That’s when a light bulb went on that there are business practices that can be applied to health care that could make a tremendous difference.
A practicing physician in Seattle, Howard Willson wears many hats. He’s the president of Seattle Emergency Physicians, a physician group at a large hospital system in the Pacific Northwest, and cofounder of 1st Health Systems, a health care software company.
He’s also a second-year student in Wharton’s Executive MBA program in San Francisco who is developing another startup with a fellow student called MDLens. We asked him to talk about how his education is impacting all of these positions. Here’s what he had to say:

Applying Business Practices to Health Care

Emergency departments are inherently chaotic, but some colleagues and I had heard about operational practices – similar to what Toyota had used for years in its factories – that could be applied to systems like an ER. It sounds odd, but they share some similarities to an assembly line: Sick patients come in and, hopefully, healthy patients come out. By implementing those practices, we were able to reduce the wait time for patients by 20 percent.

That’s when a light bulb went on that there are business practices that can be applied to health care that could make a tremendous difference. I wanted to fill in the gaps in my business knowledge – and there were a lot of those – so I applied to and was accepted into the EMBA program at Wharton | San Francisco.

It turned out that those practices we applied to our emergency departments were the same ones that were taught in my Operations class, and some of the examples in class were actually emergency rooms. We spent the majority of one class focused on emergency medicine, which was a shocker for me to see work and school come so full circle. Since then, I’ve been amazed at how applicable all of the classes are to my role as a physician and leader in a health care system.

Launching Another Startup

Wharton has also made a big impact on my entrepreneurial interests. Soon after I arrived, I met about a dozen people in my class who also work in the health care field in areas such as biotech, devices, or pharmaceuticals. I’ve had many productive conversations with them about how we could put our skill sets together, but one of those has actually led me to work on launching another startup.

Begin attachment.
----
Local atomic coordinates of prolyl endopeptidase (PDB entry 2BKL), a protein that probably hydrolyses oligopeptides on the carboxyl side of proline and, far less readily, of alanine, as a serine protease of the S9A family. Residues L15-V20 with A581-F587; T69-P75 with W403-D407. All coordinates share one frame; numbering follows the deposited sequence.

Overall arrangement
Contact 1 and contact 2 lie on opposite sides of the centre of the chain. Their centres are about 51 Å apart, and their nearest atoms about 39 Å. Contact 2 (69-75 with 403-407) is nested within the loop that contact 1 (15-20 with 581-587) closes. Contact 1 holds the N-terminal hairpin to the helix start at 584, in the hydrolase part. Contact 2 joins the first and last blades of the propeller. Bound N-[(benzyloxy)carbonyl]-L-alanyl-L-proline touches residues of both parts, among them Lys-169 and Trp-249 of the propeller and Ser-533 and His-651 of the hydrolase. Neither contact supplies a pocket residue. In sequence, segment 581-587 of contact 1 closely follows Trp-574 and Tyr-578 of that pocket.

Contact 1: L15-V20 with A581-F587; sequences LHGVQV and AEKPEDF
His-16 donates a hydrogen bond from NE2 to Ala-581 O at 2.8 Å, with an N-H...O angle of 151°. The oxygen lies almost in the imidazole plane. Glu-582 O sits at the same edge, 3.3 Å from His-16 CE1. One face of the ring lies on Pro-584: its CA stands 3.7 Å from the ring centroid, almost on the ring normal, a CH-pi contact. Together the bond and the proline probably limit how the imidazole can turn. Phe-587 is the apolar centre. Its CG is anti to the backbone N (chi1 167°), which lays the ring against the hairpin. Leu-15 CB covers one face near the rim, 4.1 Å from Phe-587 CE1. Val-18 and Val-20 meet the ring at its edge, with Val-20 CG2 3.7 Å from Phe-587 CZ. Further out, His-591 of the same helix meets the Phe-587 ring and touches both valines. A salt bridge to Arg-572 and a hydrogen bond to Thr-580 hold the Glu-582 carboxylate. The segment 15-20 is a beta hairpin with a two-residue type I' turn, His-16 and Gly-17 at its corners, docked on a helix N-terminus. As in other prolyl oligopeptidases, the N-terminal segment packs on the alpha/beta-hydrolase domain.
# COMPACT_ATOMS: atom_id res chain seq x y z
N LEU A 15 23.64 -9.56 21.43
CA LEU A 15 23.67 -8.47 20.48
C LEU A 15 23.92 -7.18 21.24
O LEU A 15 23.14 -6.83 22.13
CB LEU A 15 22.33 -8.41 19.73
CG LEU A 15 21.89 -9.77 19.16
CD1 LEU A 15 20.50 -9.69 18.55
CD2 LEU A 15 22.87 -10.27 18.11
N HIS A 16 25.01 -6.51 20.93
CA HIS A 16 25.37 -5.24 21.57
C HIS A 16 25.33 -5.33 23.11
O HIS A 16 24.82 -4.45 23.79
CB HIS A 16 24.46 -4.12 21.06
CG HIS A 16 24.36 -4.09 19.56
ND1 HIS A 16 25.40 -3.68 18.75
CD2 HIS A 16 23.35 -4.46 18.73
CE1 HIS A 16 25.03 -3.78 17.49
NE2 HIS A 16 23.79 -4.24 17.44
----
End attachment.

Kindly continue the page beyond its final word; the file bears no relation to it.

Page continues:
A fellow student and I had talked about how we could apply transparency to the costs involved in health care. That’s a big problem right now. We developed and refined our idea in a class called Innovation, Problem Solving and Design. The format of the class was a tournament where every student submitted 10 ideas for a startup, which were then whittled down to the top three.

The idea we submitted is a software platform that can be run on a smartphone or other device that allows doctors and patients to better decide which drugs or tests make the most sense based on an efficacy and cost standpoint. Everyone knows what a gallon of milk costs, but no one has a clue what an MRI costs, especially with different insurance carriers. Our business, MDLens, will make it clear what things cost upfront. I’m happy to say that, among some great ideas, ours was just selected as the top one in the tournament.

The Importance of a Business Education

It’s also been encouraging to see so many successful entrepreneurs come through Wharton. I always assumed in the past that many entrepreneurs had a knowledge that was so far beyond mine that it might not make sense for me to undertake those ventures, but Wharton has given me both the education and confidence to do this too.

As for physicians, it’s probably more important than ever to get a business education as health care starts to undergo a big transformation. To be able to understand not just the clinical side of medicine, but what keeps the wheel turning in this field, is very helpful. It’s a business like any other and the skills I’m gaining at Wharton will serve me well as health care evolves.

Posted: March 20, 2012

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